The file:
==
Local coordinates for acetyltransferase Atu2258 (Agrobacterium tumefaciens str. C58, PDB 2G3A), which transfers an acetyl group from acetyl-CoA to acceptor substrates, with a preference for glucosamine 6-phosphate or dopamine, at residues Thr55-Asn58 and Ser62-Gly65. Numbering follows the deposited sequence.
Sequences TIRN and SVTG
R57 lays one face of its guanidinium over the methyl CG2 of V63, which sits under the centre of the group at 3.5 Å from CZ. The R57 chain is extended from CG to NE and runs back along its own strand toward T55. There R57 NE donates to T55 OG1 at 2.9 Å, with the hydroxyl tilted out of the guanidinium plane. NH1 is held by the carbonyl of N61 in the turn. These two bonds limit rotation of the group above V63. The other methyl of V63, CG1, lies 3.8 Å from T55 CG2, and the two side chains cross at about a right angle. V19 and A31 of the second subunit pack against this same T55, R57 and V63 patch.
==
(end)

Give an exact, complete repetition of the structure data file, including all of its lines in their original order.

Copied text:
Local coordinates for acetyltransferase Atu2258 (Agrobacterium tumefaciens str. C58, PDB 2G3A), which transfers an acetyl group from acetyl-CoA to acceptor substrates, with a preference for glucosamine 6-phosphate or dopamine, at residues Thr55-Asn58 and Ser62-Gly65. Numbering follows the deposited sequence.
Sequences TIRN and SVTG
R57 lays one face of its guanidinium over the methyl CG2 of V63, which sits under the centre of the group at 3.5 Å from CZ. The R57 chain is extended from CG to NE and runs back along its own strand toward T55. There R57 NE donates to T55 OG1 at 2.9 Å, with the hydroxyl tilted out of the guanidinium plane. NH1 is held by the carbonyl of N61 in the turn. These two bonds limit rotation of the group above V63. The other methyl of V63, CG1, lies 3.8 Å from T55 CG2, and the two side chains cross at about a right angle. V19 and A31 of the second subunit pack against this same T55, R57 and V63 patch.